FedRAMP Weekly Tips & Cues – January 10, 2018

This week, FedRAMP published two tips for Cloud Service Providers ( CSPs):

Cloud Service Providers (CSPs)

TIP: CSPs must address every vulnerability they submit as part of their continuous monitoring data. There are a few different options for managing those vulnerabilities.

1.  Remediate the finding within the required timeframe. This should be the default approach to vulnerability management.

2.  As part of the Deviation Request process:

  • Implement mitigations and request a risk adjustment, if appropriate.
  • Seek approval for any False Positive (FP) findings. Be sure to provide evidence that proves the finding was an FP. An FP would not be appropriate in instances where the system setting is not active and, therefore, not vulnerable, but if it were active, the vulnerability would exist. This type of finding should be submitted as a Risk Adjustment with layers of mitigations that prevent exposure if the system setting is activated.
  • Seek approval as an Operational Requirement (OR). OR requests should be infrequent since it means the vulnerability remains in production until it is eventually remediated. High findings must be mitigated and Risk Adjusted to at least Moderate for acceptance as an OR.

3.  Justify the finding as a Vendor Dependency and check in with the vendor every 30 days. In this case, the vulnerability will not be considered late. The CSP should seek vendor components that are FedRAMP compliant when possible to avoid any Vendor Dependencies.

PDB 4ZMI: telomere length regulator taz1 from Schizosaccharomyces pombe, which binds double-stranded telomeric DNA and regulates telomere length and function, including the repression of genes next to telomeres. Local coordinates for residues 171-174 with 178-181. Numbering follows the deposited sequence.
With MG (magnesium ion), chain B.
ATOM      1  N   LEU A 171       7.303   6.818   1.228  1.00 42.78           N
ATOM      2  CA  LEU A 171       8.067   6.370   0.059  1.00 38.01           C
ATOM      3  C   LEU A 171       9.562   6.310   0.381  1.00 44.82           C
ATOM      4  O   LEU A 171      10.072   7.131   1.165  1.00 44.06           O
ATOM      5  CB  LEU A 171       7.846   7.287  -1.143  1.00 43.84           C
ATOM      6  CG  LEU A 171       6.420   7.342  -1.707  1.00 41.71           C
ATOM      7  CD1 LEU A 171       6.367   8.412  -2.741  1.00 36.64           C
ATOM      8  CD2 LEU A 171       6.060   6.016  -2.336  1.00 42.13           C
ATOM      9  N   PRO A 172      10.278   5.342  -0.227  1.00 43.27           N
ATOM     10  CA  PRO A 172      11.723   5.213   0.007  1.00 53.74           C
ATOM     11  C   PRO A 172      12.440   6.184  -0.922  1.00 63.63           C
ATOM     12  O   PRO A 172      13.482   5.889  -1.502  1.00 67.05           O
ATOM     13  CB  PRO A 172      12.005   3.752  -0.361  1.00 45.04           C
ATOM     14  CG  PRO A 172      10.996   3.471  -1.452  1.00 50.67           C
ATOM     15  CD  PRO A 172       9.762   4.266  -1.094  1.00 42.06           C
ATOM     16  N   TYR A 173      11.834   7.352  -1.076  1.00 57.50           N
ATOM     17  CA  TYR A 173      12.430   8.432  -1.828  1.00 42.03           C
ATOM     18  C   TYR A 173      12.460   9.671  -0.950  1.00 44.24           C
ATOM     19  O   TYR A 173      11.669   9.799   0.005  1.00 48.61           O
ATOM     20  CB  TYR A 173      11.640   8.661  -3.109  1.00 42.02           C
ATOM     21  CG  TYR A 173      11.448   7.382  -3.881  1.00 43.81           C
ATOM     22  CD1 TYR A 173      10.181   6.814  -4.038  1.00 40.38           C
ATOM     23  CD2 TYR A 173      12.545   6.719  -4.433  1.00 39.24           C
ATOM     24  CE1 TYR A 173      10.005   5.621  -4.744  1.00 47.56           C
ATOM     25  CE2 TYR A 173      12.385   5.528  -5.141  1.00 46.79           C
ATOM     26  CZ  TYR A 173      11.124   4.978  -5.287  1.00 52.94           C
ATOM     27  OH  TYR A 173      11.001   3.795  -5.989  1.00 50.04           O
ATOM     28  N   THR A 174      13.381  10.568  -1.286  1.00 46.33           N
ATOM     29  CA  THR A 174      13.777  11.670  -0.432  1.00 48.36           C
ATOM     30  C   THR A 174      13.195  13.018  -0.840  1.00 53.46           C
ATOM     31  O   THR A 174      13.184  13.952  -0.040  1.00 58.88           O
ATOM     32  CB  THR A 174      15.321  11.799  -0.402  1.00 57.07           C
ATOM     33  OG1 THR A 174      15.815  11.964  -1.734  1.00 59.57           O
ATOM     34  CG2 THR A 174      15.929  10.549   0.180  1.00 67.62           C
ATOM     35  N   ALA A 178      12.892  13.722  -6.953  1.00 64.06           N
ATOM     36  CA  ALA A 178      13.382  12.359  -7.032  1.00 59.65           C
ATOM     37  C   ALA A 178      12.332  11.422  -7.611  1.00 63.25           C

Cloud Service Providers (CSPs)

TIP: Select your monthly continuous monitoring scan and Plan of Action & Milestones (POA&M) delivery date wisely.

Consider vendor patch release schedules and your typical duration between the release of a vendor patch and its application within your environment. Plan your scans as soon as possible after patches are typically applied each month. If your monthly scans are out-of-sync with your patch cycle, the number of vulnerabilities reported can be artificially inflated.

For example, if you have Microsoft-based hosts and a two week patch cycle, running scans just one week after “patch Tuesday” will report all of the newly released patches as new vulnerabilities on those hosts and inflate your vulnerability count. Scanning shortly after your patch cycle gives your admins time to remediate all of those new vulnerabilities. Therefore, only the exceptions – if any – are reported.

More Information

Read more about this week’s FedRAMP’s Tip and cues here